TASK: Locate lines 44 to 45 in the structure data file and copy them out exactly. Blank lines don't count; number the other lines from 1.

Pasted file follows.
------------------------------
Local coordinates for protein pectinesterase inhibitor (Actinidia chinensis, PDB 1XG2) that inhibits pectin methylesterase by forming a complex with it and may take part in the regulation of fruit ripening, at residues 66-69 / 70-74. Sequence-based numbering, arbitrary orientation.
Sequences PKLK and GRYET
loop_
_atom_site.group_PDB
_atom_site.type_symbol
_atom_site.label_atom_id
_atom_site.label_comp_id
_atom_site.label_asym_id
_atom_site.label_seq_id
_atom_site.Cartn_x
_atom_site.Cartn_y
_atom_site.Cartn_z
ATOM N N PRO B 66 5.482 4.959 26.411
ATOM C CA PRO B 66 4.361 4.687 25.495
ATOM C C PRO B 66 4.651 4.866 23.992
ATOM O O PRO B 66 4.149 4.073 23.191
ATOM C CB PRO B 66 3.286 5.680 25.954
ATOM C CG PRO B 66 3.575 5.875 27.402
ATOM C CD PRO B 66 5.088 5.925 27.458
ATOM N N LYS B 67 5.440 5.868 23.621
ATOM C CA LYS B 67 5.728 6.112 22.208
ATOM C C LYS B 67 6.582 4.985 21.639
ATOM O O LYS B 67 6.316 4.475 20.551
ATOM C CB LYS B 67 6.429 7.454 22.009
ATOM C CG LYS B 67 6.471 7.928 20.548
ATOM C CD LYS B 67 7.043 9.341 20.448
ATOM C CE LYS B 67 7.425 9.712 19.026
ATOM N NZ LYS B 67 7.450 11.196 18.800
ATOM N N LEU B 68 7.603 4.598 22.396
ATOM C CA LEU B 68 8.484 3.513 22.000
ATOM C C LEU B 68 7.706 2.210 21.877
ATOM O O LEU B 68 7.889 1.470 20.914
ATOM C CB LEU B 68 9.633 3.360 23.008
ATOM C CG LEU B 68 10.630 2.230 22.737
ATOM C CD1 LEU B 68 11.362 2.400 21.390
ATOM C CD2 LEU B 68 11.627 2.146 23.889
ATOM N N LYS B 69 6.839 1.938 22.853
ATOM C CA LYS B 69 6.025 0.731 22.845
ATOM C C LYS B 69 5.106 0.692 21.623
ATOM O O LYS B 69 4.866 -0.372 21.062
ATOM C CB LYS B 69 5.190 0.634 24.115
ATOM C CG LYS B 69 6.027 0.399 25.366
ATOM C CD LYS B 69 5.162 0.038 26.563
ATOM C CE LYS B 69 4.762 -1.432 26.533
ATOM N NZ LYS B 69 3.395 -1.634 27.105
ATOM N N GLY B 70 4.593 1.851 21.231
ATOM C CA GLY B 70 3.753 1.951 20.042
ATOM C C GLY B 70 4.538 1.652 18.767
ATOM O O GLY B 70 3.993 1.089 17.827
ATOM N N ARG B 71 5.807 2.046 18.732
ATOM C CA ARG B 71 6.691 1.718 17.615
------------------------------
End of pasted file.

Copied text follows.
ATOM C CE LYS B 69 4.762 -1.432 26.533
ATOM N NZ LYS B 69 3.395 -1.634 27.105